Should lactose intolerant people avoid milk and other dairy foods?

Should lactose intolerant people avoid milk and other dairy foods?

Pawel Malczewski
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Short summary

Not being able to absorb lactose due to the insufficient presence of the enzyme lactase, does not automatically mean that lactose intolerance symptoms will manifest when consuming lactose-containing products. For a quick answer click here.

Explanation

Recent studies have shown that, although about 70% of the world population does not produce sufficient lactase (the enzyme that breaks down lactose, making its components available for absorption) the symptoms of lactose intolerance may not necessary occur.

It has been shown that some lactose intolerant people can still drink a cup of milk with food and experience no side effects. Some studies found evidence that many lactose intolerant patients can drink 1-2 glasses of milk per day with no side effects. (1)Matthews SB, Waud LP, Roberts AG, Campbe AK. Systemic lactose intolerance: a new perspective on an old problem. Postgrad Med J 2005;81:167-173. Available here. (2)Suarez FL, Savaiano D, Arbisi P, Levitt MD. Tolerance to the daily ingestion of two cups of milk by individuals claiming lactose intolerance. Am J Clin Nutr. 1997 May;65(5):1502-6. Available here.

Currently, lactose intolerance tests involve ingesting 50g of lactose (equivalent to 1 liter of cow’s milk) followed by the measurement of hydrogen in the breath. However, such a large dose of lactose on its own, with no other nutrients, may cause mild symptoms even in healthy individuals. Even if these tests show that you are lactose intolerant it does not mean that you cannot tolerate some milk or other dairy products. (3)Matthews SB, Waud LP, Roberts AG, Campbe AK. Systemic lactose intolerance: a new perspective on an old problem. Postgrad Med J 2005;81:167-173. Available here.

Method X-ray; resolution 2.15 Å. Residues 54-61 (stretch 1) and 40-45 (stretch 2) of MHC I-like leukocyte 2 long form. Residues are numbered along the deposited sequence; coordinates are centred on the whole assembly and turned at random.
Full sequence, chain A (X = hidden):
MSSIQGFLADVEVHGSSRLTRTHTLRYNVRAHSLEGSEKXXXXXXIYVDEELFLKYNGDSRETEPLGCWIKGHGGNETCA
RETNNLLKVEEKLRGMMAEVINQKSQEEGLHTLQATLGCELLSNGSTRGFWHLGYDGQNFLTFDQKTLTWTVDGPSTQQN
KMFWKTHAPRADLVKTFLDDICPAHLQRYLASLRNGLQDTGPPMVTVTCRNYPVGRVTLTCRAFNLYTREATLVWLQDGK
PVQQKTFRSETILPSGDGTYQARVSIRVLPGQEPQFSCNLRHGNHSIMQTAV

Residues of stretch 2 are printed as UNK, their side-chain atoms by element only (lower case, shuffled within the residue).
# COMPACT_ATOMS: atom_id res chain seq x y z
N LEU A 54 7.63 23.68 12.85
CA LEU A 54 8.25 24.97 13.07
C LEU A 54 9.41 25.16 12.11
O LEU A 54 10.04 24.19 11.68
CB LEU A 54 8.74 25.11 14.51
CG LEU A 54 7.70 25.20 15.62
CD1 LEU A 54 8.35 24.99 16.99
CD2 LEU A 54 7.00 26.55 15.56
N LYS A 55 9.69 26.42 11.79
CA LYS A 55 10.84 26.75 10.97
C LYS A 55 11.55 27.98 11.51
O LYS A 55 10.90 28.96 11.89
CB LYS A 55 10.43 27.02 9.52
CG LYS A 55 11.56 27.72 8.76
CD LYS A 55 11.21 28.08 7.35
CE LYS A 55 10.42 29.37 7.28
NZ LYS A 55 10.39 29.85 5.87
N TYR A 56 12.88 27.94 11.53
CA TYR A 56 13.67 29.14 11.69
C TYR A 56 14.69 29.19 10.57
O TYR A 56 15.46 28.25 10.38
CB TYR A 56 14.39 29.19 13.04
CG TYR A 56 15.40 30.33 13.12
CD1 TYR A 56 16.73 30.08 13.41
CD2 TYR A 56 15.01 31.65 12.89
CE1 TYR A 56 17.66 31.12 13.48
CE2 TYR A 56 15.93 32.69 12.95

Usually, the symptoms occur when more than 1 glass of milk is consumed or lactose is ingested on its own without any other nutrients. (4)Clinical Implications of Lactose Malabsorption Versus Lactose Intolerance. Available here. (5)Lomer MC, Parkes GC, Sanderson JD. Review article: lactose intolerance in clinical practice – myths and realities. Article first published online: 23 OCT 2007. Available here.

NOTE: In cases of severe lactose intolerance (when your body produces very little lactase) symptoms occur after just a minimal amount of lactose intake. In such cases, it is safer to adopt a lactose free diet. It will take some time to research and become accustomed to it, but after some weeks or months, it can be life transforming.

Conclusion

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Milk and other dairy products have many health benefits and contribute a wide range of nutrients to our diet. If you are lactose intolerant, rather than excluding such a valuable food group from your diet, discover your lactose threshold. Request your local health professional to help you find how much and what type of dairy products you can eat in one meal without experiencing side effects.

References   [ + ]

1. Matthews SB, Waud LP, Roberts AG, Campbe AK. Systemic lactose intolerance: a new perspective on an old problem. Postgrad Med J 2005;81:167-173. Available here.
2. Suarez FL, Savaiano D, Arbisi P, Levitt MD. Tolerance to the daily ingestion of two cups of milk by individuals claiming lactose intolerance. Am J Clin Nutr. 1997 May;65(5):1502-6. Available here.
3. Matthews SB, Waud LP, Roberts AG, Campbe AK. Systemic lactose intolerance: a new perspective on an old problem. Postgrad Med J 2005;81:167-173. Available here.
4. Clinical Implications of Lactose Malabsorption Versus Lactose Intolerance. Available here.
5. Lomer MC, Parkes GC, Sanderson JD. Review article: lactose intolerance in clinical practice – myths and realities. Article first published online: 23 OCT 2007. Available here.

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